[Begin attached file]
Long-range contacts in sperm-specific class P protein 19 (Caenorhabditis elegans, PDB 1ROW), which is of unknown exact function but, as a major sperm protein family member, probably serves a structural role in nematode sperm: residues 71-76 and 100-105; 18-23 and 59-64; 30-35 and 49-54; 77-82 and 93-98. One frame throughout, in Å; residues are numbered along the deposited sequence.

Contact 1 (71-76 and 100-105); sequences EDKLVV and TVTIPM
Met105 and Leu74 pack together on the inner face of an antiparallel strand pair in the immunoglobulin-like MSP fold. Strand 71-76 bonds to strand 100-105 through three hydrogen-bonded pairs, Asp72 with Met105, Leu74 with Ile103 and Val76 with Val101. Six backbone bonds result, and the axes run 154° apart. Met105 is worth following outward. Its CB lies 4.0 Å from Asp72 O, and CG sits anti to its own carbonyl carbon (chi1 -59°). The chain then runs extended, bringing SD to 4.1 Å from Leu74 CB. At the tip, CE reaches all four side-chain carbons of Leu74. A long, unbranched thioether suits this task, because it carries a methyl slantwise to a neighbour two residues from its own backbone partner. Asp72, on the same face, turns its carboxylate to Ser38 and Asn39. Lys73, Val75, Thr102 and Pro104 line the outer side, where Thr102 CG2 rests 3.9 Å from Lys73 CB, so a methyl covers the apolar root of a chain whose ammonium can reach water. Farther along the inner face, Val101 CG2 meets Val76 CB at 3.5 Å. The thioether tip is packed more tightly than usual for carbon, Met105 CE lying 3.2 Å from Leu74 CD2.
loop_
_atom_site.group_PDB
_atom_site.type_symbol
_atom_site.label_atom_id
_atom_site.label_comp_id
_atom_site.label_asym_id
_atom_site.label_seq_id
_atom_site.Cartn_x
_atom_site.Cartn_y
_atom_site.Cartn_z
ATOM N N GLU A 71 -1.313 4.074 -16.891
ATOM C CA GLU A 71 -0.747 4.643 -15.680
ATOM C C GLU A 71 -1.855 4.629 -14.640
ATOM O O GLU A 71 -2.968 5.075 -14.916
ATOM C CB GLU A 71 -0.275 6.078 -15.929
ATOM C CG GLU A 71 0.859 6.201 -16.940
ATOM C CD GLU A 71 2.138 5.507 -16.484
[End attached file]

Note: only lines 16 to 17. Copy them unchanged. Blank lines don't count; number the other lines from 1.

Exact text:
ATOM C C GLU A 71 -1.855 4.629 -14.640
ATOM O O GLU A 71 -2.968 5.075 -14.916